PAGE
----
No One Cares About the Gold Coast Anyway
Traveler’s Guide to Western New England and the CT River Valley
Tim Mulligan, 1994
This review completely ignores the non-Connecticut portion of the book.
It is absurd to review a travel guide from 1994 for all the obvious reasons. This book was published just before the internet began to take-off, so there are no websites listed in it at all. But moreover, the world is a different place now, so trying to follow a guide from 1994 is a bit silly.
Which is why I kind of love this exercise. Author Tim Mulligan, amazingly, only listed ONE museum or cultural site that has since shuttered (The Holley – Williams House Museum in Salisbury). That’s simply amazing.
Of course, tons of the restaurants and hotels have closed or changed hands, but that’s just the way of the world.
The guide’s Connecticut section starts off with “Only Rhode Island and Delaware are smaller than Connecticut – it could be contained in Texas fifty-three times over, I’ve been told.” My friend Johnna would be pleased.
Mulligan continues, “For such a small state, Connecticut is extraordinarily diverse.” He is not, of course, talking about the people who live here, but the land and geographies. Think river valley vs. the coast vs. rural farming areas vs. forested hills.
The guide completely ignores Fairfield County, saying that the Gold Coast towns are “essentially bedroom communities for New York City, and for me, they have little to do with what gives Connecticut the special characteristics that make it worth visiting.”
Which is really weird because the book’s title is “Western New England…” and Fairfield County is literally the westernmost part of all of New England. Regardless, the author rightly notes that perhaps the best selling point for Connecticut is that everything is nearby. (Which is, of course, the only way CTMQ can exist.)
The Connecticut section begins with a nice and short history of Caucasian Connecticut with Adriaen Block (spelled as Adrian here) and then Thomas Hooker and his crew.
Mulligan ties Hooker through to the Charter Oak story and “The Fundamental Orders of Connecticut” which are housed in the Connecticut History Museum at the state library. That brings us to the early 1990’s and what the state has to offer travelers.
He starts with Hartford and its insurance history and Samuel Colt… “Hartford is a very handsome city,” he writes, mentioning – rechecks the text – the Civic Center and Constitution Plaza as standouts. Oof. There is a nice focus on the Wadsworth with a mention of Chick Austin’s house on Scarborough Street. Apparently, back in the day you could just call up and go check it out. (I believe you can still see the house today, you just need to jump through a few hoops.)
Twain House! Beecher Stowe House! Time to check out the suburbs.
Mulligan writes, “Farmington, one of the loveliest suburbs in New England, is exquisite in a way that only great quantities of money can create.” If you weren’t convinced the author avoided lower Fairfield County, now you are. He describes Hillstead and Avon Old Farms lovingly.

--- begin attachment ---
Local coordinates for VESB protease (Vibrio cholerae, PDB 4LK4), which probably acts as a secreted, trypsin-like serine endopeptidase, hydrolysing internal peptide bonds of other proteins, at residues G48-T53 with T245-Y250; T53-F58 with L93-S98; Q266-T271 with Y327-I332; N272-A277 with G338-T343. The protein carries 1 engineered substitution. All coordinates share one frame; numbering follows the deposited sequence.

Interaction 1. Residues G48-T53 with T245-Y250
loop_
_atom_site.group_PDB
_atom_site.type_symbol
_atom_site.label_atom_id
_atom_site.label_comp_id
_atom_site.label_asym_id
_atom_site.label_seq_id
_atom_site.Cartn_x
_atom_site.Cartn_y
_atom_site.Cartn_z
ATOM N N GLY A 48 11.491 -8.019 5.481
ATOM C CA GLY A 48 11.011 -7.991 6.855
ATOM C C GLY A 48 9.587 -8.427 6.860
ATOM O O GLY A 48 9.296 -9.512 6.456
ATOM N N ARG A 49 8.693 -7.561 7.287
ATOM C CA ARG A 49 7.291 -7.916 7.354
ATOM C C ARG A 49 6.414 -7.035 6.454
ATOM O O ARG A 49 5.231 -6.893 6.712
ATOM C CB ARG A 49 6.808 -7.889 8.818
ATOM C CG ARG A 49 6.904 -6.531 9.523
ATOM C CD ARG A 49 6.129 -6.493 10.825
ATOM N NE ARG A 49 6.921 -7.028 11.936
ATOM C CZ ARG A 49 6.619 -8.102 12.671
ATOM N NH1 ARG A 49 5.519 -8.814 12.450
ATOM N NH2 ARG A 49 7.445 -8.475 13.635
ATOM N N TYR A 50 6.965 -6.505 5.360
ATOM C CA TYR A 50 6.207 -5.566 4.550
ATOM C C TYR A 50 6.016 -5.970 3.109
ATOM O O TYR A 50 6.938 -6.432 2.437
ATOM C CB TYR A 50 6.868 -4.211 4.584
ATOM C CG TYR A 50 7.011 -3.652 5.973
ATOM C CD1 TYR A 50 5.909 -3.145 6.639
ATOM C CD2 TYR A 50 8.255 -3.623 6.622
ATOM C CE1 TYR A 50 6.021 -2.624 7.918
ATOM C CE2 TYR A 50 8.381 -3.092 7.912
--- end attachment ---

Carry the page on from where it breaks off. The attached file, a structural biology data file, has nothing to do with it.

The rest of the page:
Moving further away from the capital city, the book recommends Old Newgate Prison, Wesleyan, New Britain Museum of American Art, and… Suffield. Suffield? Yes, and appropriately so. It mentions the first cigar factory in the US and the beautiful main street through town.
There are the Wethersfield usuals, the Windsor usuals, the usual Dinosaur State Park in Rocky Hill and randomly, Roseland Cottage in Woodstock thrown in.
This guide throws in some of the most random facts that very few appreciate. I am one of the very few that loves how it notes Stonington is more or less the only Connecticut town actually on the ocean and not “just” the Sound. Good. Several pages on Mystic Seaport. Good. And not not nearly as much on the aquarium. Good.
He hits the Proper New London highlights and loves Essex, loves the steam train, loves the steamboat, loves Gillette Castle, and loves the Goodspeed. There is, of course, tons of New Haven and Yale content, which is very well done.
Moving on… “Litchfield is the prettiest village in the area and one of the prettiest in New England.” I didn’t read the non-Connecticut stuff, but I wonder how many times he wrote this same thing about other towns. I’m sure several. The author is forgiven because he also writes things like, “Technically, this lovely little trip encompasses more than the Litchfield Hills, but so what.”
I Love that. (This particular tour took in Lake Waramaug, a Washington hike, The Gunnery, Roxbury mines, Woodbury museums and shopping, and even mentions Bethlehem and Morris on way back to Litcfield. This guy is really good, even all these years later. Another tour starting in Litchfield takes in Norfolk, Salisbury Another Litchfield drive – Norfolk, Salisbury, and Kent – certainly one of the best options in the state.
There’s a section of where to stay and eat, which includes this:
Oof. (The Goodwin in Hartford was the one hotel.) I think the author would sing a different tune today with what’s happened in West Hartford, Glastonbury, and other towns in the region. But he was on point in the early 90’s.
This travel guide is honestly one of the best. It’s still incredibly relevant all these years later and I really like where he focuses attention and appreciate the decisions that were made about the places he doesn’t.
You won’t ever find this particular guide anywhere, and you surely didn’t read this whole page, but there you go. Maybe Tim Mulligan will read it someday and I hope I’ve made him smile.
CTMQ’s List and Reviews of Connecticut Books
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